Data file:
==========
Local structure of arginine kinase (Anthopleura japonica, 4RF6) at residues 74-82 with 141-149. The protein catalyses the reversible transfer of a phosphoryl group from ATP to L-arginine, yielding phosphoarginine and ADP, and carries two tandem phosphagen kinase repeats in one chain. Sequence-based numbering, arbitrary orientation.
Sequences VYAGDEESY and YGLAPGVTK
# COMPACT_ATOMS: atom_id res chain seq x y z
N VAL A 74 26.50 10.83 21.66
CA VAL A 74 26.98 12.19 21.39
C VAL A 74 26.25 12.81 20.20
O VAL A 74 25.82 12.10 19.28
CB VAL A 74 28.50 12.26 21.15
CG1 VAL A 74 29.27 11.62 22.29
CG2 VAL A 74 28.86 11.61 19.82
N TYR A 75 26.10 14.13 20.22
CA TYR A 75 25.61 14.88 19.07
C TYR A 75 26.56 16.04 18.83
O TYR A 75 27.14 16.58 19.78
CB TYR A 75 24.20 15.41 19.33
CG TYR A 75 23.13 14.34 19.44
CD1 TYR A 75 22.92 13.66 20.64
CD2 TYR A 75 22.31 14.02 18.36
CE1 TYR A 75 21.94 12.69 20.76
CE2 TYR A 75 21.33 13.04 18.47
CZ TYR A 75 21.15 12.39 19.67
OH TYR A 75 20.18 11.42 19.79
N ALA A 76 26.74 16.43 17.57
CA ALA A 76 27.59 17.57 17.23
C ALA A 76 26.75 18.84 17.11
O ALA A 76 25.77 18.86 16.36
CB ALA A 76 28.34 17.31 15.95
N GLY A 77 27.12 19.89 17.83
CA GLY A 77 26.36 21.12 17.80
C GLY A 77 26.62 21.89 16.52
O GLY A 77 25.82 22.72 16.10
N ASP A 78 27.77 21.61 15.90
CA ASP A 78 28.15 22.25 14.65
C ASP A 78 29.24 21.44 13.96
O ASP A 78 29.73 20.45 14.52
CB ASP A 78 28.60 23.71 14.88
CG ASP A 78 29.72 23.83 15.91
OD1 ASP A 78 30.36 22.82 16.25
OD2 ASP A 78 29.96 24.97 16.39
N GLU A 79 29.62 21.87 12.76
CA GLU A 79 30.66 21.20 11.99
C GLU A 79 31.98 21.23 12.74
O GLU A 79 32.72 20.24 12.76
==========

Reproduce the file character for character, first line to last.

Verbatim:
Local structure of arginine kinase (Anthopleura japonica, 4RF6) at residues 74-82 with 141-149. The protein catalyses the reversible transfer of a phosphoryl group from ATP to L-arginine, yielding phosphoarginine and ADP, and carries two tandem phosphagen kinase repeats in one chain. Sequence-based numbering, arbitrary orientation.
Sequences VYAGDEESY and YGLAPGVTK
# COMPACT_ATOMS: atom_id res chain seq x y z
N VAL A 74 26.50 10.83 21.66
CA VAL A 74 26.98 12.19 21.39
C VAL A 74 26.25 12.81 20.20
O VAL A 74 25.82 12.10 19.28
CB VAL A 74 28.50 12.26 21.15
CG1 VAL A 74 29.27 11.62 22.29
CG2 VAL A 74 28.86 11.61 19.82
N TYR A 75 26.10 14.13 20.22
CA TYR A 75 25.61 14.88 19.07
C TYR A 75 26.56 16.04 18.83
O TYR A 75 27.14 16.58 19.78
CB TYR A 75 24.20 15.41 19.33
CG TYR A 75 23.13 14.34 19.44
CD1 TYR A 75 22.92 13.66 20.64
CD2 TYR A 75 22.31 14.02 18.36
CE1 TYR A 75 21.94 12.69 20.76
CE2 TYR A 75 21.33 13.04 18.47
CZ TYR A 75 21.15 12.39 19.67
OH TYR A 75 20.18 11.42 19.79
N ALA A 76 26.74 16.43 17.57
CA ALA A 76 27.59 17.57 17.23
C ALA A 76 26.75 18.84 17.11
O ALA A 76 25.77 18.86 16.36
CB ALA A 76 28.34 17.31 15.95
N GLY A 77 27.12 19.89 17.83
CA GLY A 77 26.36 21.12 17.80
C GLY A 77 26.62 21.89 16.52
O GLY A 77 25.82 22.72 16.10
N ASP A 78 27.77 21.61 15.90
CA ASP A 78 28.15 22.25 14.65
C ASP A 78 29.24 21.44 13.96
O ASP A 78 29.73 20.45 14.52
CB ASP A 78 28.60 23.71 14.88
CG ASP A 78 29.72 23.83 15.91
OD1 ASP A 78 30.36 22.82 16.25
OD2 ASP A 78 29.96 24.97 16.39
N GLU A 79 29.62 21.87 12.76
CA GLU A 79 30.66 21.20 11.99
C GLU A 79 31.98 21.23 12.74
O GLU A 79 32.72 20.24 12.76